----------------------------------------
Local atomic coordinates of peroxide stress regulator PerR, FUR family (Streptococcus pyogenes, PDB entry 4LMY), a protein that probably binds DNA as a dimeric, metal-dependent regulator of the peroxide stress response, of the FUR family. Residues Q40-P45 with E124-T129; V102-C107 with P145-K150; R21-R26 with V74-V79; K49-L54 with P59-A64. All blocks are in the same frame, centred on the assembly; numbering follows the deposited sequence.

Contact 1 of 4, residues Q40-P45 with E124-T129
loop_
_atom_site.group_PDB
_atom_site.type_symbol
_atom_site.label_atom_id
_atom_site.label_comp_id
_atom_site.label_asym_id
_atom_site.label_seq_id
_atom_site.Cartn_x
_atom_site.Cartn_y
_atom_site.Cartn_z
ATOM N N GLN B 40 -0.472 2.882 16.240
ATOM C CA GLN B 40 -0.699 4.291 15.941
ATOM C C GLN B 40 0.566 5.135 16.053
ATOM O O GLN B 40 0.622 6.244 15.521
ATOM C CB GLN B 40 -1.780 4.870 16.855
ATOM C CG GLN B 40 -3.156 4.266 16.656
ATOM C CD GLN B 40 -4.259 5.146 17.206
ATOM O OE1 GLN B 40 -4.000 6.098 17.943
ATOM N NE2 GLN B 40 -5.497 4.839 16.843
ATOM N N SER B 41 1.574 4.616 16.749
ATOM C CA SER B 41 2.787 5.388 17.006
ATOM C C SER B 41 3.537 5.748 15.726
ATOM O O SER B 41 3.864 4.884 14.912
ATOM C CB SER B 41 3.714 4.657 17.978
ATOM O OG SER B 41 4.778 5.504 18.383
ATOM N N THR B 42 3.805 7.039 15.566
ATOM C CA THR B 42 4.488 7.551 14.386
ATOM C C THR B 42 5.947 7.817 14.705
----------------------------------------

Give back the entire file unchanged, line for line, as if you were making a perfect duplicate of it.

Local atomic coordinates of peroxide stress regulator PerR, FUR family (Streptococcus pyogenes, PDB entry 4LMY), a protein that probably binds DNA as a dimeric, metal-dependent regulator of the peroxide stress response, of the FUR family. Residues Q40-P45 with E124-T129; V102-C107 with P145-K150; R21-R26 with V74-V79; K49-L54 with P59-A64. All blocks are in the same frame, centred on the assembly; numbering follows the deposited sequence.

Contact 1 of 4, residues Q40-P45 with E124-T129
loop_
_atom_site.group_PDB
_atom_site.type_symbol
_atom_site.label_atom_id
_atom_site.label_comp_id
_atom_site.label_asym_id
_atom_site.label_seq_id
_atom_site.Cartn_x
_atom_site.Cartn_y
_atom_site.Cartn_z
ATOM N N GLN B 40 -0.472 2.882 16.240
ATOM C CA GLN B 40 -0.699 4.291 15.941
ATOM C C GLN B 40 0.566 5.135 16.053
ATOM O O GLN B 40 0.622 6.244 15.521
ATOM C CB GLN B 40 -1.780 4.870 16.855
ATOM C CG GLN B 40 -3.156 4.266 16.656
ATOM C CD GLN B 40 -4.259 5.146 17.206
ATOM O OE1 GLN B 40 -4.000 6.098 17.943
ATOM N NE2 GLN B 40 -5.497 4.839 16.843
ATOM N N SER B 41 1.574 4.616 16.749
ATOM C CA SER B 41 2.787 5.388 17.006
ATOM C C SER B 41 3.537 5.748 15.726
ATOM O O SER B 41 3.864 4.884 14.912
ATOM C CB SER B 41 3.714 4.657 17.978
ATOM O OG SER B 41 4.778 5.504 18.383
ATOM N N THR B 42 3.805 7.039 15.566
ATOM C CA THR B 42 4.488 7.551 14.386
ATOM C C THR B 42 5.947 7.817 14.705